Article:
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PROVISION OF SAFE AND ADEQUATE WATER

The provision of safe and adquet water is a fundamental human right

By Micheal Agaba Source:The Daily Monitor, Tuesday, January 13,2015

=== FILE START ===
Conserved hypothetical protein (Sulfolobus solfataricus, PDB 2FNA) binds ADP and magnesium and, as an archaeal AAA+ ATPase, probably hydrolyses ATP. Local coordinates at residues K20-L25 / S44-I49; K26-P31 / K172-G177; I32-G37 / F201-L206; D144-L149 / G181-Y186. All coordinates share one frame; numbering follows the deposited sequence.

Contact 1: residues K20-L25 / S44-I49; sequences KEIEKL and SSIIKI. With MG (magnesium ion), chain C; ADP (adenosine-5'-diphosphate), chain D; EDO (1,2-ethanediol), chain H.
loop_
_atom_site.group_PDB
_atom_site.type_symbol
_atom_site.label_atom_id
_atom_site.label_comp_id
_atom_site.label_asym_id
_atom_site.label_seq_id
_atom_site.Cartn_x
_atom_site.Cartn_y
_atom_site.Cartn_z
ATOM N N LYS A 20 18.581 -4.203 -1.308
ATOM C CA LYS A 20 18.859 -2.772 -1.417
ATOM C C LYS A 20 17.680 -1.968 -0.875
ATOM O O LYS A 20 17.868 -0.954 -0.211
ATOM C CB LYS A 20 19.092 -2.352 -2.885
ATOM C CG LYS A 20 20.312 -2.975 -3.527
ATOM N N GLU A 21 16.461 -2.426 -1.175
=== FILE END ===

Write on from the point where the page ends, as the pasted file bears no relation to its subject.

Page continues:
Talks on water as a human right and the government’s responsibility to provide it took centre-stage at a High Level Event consisting of the Uganda’s Ministry of Water and Environment, local organizations, international NGOs and donors. “Water is life, as it is commonly said, and the provision of safe and adequate drinking water is a fundamental human right”, stated Dr. Callist, Commissioner for Water Resources Planning and Regulation, Ministry of Water and Environment. In Uganda access to safe drinking water is lower compared to developed countries. Just 64% of rural inhabitants and 72% of urban inhabitants have safe and adequate access. The catchment-based approach to water resources management (CB WRM) is a relatively new concept in Uganda. The approach, although challenging to implement due to its geographical nature and complex web of stakeholders, has become a priority in Uganda’s Ministry of Water and Environment and has been tested through several pilots across the country. CB WRM takes a landscape approach to water management, identifying the links between upstream use and downstream impact. In Uganda’s Rwambu Catchment, extreme wetland degradation is yesterday’s story. The loss of fertile soil, water runoff, water pollution and waterborne diseases was commonplace before the application of working with nature solutions advocated by the Joint Effort to Save the Environment (JESE), RAIN Foundation and Wetlands International. The Rwambu Catchment project will serve as a successful case study for the Ministry of Water and Environment to scale-up this approach in the country. With the introduction of low-cost technologies, such as stone bunds and check dams placed uphill, the speed of surface water has been halted, giving water the time it needs to infiltrate the soil and recharge the groundwater. As a result, moisture has been returned to the soil and crop yields have grown. The uphill interventions have also borne fruit downhill, recharging shallow wells with clean drinking water for downstream communities. The organisations implementing the Rwambu Catchment Project were brought together under the umbrella of the Dutch WASH Alliance programme, with funding from the


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